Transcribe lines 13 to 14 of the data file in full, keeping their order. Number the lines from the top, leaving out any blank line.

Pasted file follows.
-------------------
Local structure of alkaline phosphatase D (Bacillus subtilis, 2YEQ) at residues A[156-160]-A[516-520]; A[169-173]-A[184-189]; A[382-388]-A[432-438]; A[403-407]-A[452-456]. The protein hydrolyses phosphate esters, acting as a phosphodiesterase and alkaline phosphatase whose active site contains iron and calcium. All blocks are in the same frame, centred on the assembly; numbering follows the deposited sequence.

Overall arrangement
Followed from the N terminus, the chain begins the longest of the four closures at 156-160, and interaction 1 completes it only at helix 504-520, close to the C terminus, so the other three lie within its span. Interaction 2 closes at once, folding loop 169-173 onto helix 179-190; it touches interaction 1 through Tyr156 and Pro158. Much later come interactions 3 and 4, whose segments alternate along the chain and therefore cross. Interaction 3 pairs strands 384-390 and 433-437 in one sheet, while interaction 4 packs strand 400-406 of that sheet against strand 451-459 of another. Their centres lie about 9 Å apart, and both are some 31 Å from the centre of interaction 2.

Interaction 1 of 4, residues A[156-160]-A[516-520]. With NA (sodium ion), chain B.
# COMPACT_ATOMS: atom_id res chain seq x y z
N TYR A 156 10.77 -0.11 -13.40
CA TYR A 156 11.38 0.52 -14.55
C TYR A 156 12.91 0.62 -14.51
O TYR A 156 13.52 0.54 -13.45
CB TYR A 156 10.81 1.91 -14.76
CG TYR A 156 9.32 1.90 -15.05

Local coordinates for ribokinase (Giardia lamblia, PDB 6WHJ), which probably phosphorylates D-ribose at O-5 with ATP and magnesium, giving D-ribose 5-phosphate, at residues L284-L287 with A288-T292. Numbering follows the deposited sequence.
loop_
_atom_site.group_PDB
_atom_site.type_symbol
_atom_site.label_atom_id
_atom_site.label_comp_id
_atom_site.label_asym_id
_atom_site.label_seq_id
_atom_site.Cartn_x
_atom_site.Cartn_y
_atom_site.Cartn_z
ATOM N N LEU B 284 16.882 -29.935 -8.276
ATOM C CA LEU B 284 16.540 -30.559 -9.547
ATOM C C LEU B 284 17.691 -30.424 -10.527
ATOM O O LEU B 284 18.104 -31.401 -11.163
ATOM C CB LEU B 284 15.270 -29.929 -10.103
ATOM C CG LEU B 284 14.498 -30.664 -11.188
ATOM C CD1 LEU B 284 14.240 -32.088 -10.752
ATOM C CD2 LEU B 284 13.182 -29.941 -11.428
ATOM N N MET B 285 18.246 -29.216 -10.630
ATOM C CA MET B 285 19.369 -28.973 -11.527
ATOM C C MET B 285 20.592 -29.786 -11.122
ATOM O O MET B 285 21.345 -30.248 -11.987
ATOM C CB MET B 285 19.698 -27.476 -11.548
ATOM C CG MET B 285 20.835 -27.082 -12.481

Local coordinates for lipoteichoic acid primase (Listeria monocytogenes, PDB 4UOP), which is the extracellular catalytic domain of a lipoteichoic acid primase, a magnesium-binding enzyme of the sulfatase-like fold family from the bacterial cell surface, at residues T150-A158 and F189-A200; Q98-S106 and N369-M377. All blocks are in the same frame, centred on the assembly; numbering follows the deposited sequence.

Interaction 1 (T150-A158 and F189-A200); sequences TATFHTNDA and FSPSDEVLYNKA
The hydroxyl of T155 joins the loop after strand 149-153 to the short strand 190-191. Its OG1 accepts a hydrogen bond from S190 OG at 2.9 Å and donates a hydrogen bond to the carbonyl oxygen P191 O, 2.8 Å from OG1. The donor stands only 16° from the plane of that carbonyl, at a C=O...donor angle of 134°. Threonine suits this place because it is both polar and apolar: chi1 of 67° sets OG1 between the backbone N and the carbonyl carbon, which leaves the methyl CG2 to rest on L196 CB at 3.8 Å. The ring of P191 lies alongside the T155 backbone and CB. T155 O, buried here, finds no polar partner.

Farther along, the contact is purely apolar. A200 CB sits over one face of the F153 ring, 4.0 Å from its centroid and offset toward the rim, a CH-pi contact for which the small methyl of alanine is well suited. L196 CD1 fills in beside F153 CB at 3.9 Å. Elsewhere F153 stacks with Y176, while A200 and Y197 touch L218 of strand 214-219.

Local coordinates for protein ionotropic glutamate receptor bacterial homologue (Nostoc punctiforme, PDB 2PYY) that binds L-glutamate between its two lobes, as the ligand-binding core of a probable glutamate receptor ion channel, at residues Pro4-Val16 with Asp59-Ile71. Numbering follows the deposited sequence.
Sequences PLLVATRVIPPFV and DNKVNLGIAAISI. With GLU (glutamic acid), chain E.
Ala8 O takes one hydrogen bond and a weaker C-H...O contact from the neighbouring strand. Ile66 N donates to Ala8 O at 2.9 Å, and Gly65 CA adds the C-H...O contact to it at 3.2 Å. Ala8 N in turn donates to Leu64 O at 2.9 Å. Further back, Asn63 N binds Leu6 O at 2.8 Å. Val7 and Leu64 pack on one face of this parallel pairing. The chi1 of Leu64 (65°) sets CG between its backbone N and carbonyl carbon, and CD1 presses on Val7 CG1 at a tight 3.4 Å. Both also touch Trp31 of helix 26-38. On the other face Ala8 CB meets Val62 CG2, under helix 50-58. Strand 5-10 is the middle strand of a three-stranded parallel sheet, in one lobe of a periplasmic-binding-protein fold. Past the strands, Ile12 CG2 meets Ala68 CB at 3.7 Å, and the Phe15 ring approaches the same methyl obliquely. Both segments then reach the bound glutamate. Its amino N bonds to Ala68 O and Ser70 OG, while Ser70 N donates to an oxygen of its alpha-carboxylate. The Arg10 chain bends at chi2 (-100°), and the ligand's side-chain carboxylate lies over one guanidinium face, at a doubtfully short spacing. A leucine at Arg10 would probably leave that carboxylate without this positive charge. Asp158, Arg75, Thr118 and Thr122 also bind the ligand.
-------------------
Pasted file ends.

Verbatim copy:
loop_
_atom_site.group_PDB